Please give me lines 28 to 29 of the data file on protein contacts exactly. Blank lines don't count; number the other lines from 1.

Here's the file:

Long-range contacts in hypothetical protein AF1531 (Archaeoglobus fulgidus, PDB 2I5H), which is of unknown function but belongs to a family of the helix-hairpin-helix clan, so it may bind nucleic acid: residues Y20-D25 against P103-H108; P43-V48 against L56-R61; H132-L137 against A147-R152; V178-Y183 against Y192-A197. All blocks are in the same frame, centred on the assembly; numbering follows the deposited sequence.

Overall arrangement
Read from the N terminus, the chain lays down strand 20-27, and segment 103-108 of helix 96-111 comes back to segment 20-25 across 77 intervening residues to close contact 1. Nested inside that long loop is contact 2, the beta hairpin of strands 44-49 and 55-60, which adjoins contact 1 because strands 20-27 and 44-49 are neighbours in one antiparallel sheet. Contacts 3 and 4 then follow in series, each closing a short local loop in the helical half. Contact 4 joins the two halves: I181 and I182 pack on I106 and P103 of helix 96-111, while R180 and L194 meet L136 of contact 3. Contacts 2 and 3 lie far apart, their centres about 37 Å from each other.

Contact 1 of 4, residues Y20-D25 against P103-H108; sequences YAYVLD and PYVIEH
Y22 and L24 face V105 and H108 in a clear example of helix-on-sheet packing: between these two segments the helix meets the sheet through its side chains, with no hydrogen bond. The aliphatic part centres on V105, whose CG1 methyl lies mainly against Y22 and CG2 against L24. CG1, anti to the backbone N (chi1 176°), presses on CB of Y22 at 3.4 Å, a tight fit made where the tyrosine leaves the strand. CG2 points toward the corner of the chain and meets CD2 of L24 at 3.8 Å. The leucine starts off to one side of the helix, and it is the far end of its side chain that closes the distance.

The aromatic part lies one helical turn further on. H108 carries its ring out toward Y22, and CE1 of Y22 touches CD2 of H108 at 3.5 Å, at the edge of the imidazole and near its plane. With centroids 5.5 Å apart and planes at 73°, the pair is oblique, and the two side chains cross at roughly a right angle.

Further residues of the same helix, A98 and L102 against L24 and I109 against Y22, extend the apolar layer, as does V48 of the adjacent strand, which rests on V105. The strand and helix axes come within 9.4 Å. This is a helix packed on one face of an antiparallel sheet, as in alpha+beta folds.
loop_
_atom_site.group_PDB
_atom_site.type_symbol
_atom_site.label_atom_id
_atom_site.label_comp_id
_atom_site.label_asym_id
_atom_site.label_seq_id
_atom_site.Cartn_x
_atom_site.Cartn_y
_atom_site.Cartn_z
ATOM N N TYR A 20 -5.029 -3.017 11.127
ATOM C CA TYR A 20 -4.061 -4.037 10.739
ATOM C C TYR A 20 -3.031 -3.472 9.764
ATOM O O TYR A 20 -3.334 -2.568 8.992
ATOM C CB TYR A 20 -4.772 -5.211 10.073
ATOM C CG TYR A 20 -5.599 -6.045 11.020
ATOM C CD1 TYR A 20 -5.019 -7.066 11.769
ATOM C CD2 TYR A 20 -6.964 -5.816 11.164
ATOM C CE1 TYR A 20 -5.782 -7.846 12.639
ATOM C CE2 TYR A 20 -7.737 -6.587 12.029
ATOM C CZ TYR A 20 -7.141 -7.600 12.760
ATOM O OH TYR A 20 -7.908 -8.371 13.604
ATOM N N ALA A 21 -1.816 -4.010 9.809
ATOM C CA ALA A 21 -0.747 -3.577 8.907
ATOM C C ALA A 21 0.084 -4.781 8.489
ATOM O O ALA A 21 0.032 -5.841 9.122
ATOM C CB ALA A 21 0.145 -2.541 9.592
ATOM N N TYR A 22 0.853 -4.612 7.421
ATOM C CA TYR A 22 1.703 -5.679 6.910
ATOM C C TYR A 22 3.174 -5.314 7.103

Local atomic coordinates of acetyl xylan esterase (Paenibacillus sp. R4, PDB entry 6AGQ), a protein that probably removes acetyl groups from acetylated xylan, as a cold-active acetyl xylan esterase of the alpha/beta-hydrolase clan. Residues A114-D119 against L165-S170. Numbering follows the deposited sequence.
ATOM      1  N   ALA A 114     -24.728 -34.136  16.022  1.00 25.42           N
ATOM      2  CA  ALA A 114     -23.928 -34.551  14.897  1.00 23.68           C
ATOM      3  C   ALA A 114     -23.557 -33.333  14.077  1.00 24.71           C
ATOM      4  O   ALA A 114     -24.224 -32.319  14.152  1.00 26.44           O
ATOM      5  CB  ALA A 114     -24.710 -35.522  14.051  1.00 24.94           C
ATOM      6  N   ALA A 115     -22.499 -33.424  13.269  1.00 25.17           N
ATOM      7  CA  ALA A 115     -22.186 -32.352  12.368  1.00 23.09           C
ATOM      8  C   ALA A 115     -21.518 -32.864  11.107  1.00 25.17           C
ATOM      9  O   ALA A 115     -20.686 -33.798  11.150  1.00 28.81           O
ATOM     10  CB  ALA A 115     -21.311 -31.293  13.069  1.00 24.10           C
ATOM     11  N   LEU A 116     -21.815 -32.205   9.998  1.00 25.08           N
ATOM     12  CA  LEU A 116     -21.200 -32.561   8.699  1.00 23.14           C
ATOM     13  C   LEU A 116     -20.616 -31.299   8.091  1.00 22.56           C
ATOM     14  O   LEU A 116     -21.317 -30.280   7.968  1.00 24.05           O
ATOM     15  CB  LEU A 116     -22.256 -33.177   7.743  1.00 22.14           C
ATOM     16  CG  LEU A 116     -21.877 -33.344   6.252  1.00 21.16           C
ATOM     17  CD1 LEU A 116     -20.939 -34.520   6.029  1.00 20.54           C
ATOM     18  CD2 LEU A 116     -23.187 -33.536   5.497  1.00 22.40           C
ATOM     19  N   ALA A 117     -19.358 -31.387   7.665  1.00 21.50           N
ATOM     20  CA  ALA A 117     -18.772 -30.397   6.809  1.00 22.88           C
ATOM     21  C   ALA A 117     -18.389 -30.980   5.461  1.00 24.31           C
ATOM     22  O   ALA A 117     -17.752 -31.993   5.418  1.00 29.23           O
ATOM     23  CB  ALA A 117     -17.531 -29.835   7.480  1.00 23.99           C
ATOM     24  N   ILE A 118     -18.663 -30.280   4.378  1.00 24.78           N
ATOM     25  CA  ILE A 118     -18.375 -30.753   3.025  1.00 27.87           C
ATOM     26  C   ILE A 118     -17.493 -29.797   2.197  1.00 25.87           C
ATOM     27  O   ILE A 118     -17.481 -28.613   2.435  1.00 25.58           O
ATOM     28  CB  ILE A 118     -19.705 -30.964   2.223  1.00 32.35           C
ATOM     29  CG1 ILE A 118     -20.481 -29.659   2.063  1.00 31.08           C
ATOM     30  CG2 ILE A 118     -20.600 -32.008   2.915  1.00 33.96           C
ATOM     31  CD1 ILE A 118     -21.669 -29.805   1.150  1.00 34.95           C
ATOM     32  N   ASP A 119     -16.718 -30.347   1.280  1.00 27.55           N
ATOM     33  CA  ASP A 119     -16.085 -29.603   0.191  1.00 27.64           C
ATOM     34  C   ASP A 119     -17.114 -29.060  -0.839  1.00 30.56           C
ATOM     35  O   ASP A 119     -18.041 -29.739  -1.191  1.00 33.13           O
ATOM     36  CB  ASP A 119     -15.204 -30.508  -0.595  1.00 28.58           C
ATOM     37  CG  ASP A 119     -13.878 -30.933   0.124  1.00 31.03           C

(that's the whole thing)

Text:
ATOM C CZ TYR A 20 -7.141 -7.600 12.760
ATOM O OH TYR A 20 -7.908 -8.371 13.604